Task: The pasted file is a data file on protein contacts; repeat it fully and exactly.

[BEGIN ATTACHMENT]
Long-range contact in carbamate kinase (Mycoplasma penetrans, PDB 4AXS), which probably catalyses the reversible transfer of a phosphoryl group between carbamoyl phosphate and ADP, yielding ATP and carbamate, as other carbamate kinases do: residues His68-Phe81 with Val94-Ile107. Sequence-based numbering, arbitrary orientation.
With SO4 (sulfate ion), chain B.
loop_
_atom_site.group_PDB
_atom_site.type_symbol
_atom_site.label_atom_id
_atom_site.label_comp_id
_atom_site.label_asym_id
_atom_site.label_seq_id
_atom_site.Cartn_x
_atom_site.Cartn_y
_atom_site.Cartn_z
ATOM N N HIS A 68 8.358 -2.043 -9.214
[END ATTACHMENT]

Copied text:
Long-range contact in carbamate kinase (Mycoplasma penetrans, PDB 4AXS), which probably catalyses the reversible transfer of a phosphoryl group between carbamoyl phosphate and ADP, yielding ATP and carbamate, as other carbamate kinases do: residues His68-Phe81 with Val94-Ile107. Sequence-based numbering, arbitrary orientation.
With SO4 (sulfate ion), chain B.
loop_
_atom_site.group_PDB
_atom_site.type_symbol
_atom_site.label_atom_id
_atom_site.label_comp_id
_atom_site.label_asym_id
_atom_site.label_seq_id
_atom_site.Cartn_x
_atom_site.Cartn_y
_atom_site.Cartn_z
ATOM N N HIS A 68 8.358 -2.043 -9.214